“Cuando amor no es locura, no es amor” ~ Spanish Proverb
“When love is not madness, it is not love”. Our Mad Scientists could not agree more; which coincidentally leads us to the next concoction in this series. When discussing easy-drinking, light lagers, the word “craft” doesn’t always come to mind. Moreover, in the craft beer community, “adjunct” brewing is often considered the antithesis of thoughtfully brewed beer.
Fear not, for we will explain the sentiment of our last statement. To preface, there are largely four essential ingredients in beer: brewing 101 would include barley, water, yeast and hops. Take away any of these aforementioned ingredients and well… you might be challenging centuries of thoughtful research. In fact, according to the original German beer purity law (Reinheitsgebot) only water, hops and barley (at that time, yeast was still an unknown) would constitute beer. Since the time that original purity law was proclaimed back in the 16th Century, beer production has made its way to many new places, and accordingly has come to include many new ingredients along the way. Mad Scientists aren’t afraid to venture into mainstream territory to investigate what can be done with other brewing materials and styles; for this edition of our Mad Scientists series, we offer our interpretation of the light and quaffable Mexican Lager.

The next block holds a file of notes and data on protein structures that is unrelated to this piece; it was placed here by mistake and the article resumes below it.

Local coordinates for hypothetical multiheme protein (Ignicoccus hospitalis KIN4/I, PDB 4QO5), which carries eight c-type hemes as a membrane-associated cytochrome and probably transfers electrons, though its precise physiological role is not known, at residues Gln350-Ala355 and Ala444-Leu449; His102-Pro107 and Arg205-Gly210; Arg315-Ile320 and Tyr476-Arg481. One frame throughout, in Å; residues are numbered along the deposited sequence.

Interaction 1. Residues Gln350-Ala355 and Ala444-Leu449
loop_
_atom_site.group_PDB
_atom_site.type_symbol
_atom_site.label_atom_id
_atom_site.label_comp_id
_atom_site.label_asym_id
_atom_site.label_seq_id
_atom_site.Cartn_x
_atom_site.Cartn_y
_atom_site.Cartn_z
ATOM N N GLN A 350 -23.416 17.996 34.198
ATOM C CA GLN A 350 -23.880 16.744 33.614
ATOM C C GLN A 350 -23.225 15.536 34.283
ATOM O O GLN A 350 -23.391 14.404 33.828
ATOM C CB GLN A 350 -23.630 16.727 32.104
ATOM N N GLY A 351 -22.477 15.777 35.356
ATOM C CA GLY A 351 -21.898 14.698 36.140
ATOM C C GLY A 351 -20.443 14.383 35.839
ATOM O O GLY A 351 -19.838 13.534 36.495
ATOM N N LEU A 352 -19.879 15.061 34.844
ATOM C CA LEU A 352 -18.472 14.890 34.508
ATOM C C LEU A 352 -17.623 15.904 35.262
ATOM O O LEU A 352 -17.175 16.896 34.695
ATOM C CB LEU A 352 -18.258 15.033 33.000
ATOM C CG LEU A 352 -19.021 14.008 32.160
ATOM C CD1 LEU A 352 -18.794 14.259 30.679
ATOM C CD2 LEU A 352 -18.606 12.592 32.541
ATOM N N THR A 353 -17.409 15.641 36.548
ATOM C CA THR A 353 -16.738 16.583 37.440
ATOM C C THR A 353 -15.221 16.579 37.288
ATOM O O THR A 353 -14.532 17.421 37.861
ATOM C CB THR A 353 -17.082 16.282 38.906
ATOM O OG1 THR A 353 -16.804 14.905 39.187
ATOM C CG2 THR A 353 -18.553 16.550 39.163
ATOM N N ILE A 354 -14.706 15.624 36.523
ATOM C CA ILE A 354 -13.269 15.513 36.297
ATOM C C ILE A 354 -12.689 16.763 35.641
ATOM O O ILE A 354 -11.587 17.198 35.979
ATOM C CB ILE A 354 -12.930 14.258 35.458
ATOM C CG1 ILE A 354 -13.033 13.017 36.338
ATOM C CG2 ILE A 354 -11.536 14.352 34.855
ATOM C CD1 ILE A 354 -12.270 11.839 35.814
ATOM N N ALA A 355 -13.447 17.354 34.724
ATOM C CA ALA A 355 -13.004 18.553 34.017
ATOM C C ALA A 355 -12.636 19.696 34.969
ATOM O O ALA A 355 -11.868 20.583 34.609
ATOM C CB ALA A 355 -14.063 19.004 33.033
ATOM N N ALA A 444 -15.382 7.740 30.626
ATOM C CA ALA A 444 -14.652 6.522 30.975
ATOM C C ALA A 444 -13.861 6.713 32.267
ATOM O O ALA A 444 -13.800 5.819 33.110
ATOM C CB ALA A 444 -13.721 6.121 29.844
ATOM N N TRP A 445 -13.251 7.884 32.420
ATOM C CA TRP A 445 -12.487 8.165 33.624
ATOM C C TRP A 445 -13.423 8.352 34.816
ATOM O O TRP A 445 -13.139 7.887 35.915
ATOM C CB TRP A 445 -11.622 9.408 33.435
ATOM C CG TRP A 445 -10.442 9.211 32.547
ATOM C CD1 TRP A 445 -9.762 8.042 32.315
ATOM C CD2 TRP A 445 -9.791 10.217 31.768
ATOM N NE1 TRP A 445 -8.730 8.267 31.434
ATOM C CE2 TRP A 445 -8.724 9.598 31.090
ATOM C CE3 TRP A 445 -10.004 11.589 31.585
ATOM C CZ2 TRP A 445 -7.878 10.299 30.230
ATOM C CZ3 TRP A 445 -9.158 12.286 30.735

Like many Mexican style beers, corn will be used as a key – yet not so secret ingredient here. Using corn for creating fermented beverages can be dated back to Mesoamerican cultures well before the Spanish conquest. Widely available in North America, it’s also an accountant’s dream. Many brewers have tapped into using corn because of its attractive commodity pricing over the pricier barley. Popularized in American brewing history during the late 19th century, it continues today as a staple for many breweries through out both North and South America.
Using a blend of 20% corn in addition to pale malts, we started to see what gentle profile could be extracted from these ingredients a flavor that’s both refreshingly familiar but less common in the Craft beer world. According to Head Brewer Pete Dickson, our brewers chose mainly Pale Barley Malt and Carahell Malt to complement the flaked corn – to give the lager its “Light and golden color, full body and yet sessionable drinkability” said Brewmaster Jan Matysiak.
Mad Scientists Series #11 weighs in at 5.5% ABV and has a gentle hop profile of 16 IBU. Apollo and Hersbrucker Hops cater to this Mexican style lager; Clean and sessionable, it tastes of sweet grain and herbal hops with a nice bittering finish. Find Mad Scientists #11 Seispunto Especial on draught during the months of August and September. Finally, don’t forget to check our original brew and newest Nanokeg sensation – Brownstone Ale – available now wherever Sixpoint is sold.